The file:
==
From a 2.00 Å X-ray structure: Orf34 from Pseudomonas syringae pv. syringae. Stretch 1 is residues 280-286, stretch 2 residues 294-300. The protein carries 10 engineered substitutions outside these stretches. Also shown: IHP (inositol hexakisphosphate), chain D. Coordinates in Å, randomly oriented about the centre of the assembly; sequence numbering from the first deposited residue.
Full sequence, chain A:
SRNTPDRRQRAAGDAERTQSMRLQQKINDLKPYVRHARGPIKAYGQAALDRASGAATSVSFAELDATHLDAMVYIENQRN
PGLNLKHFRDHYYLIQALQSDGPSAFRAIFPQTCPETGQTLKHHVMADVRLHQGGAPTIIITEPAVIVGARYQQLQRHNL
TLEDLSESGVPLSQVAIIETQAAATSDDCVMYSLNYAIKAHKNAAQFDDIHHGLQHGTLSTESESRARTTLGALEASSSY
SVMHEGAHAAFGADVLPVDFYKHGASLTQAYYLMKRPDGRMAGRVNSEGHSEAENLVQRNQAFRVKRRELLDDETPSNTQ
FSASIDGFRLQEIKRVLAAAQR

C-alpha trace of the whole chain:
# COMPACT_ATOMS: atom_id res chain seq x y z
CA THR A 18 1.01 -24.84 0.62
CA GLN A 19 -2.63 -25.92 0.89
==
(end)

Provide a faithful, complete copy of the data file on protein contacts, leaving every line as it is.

From a 2.00 Å X-ray structure: Orf34 from Pseudomonas syringae pv. syringae. Stretch 1 is residues 280-286, stretch 2 residues 294-300. The protein carries 10 engineered substitutions outside these stretches. Also shown: IHP (inositol hexakisphosphate), chain D. Coordinates in Å, randomly oriented about the centre of the assembly; sequence numbering from the first deposited residue.
Full sequence, chain A:
SRNTPDRRQRAAGDAERTQSMRLQQKINDLKPYVRHARGPIKAYGQAALDRASGAATSVSFAELDATHLDAMVYIENQRN
PGLNLKHFRDHYYLIQALQSDGPSAFRAIFPQTCPETGQTLKHHVMADVRLHQGGAPTIIITEPAVIVGARYQQLQRHNL
TLEDLSESGVPLSQVAIIETQAAATSDDCVMYSLNYAIKAHKNAAQFDDIHHGLQHGTLSTESESRARTTLGALEASSSY
SVMHEGAHAAFGADVLPVDFYKHGASLTQAYYLMKRPDGRMAGRVNSEGHSEAENLVQRNQAFRVKRRELLDDETPSNTQ
FSASIDGFRLQEIKRVLAAAQR

C-alpha trace of the whole chain:
# COMPACT_ATOMS: atom_id res chain seq x y z
CA THR A 18 1.01 -24.84 0.62
CA GLN A 19 -2.63 -25.92 0.89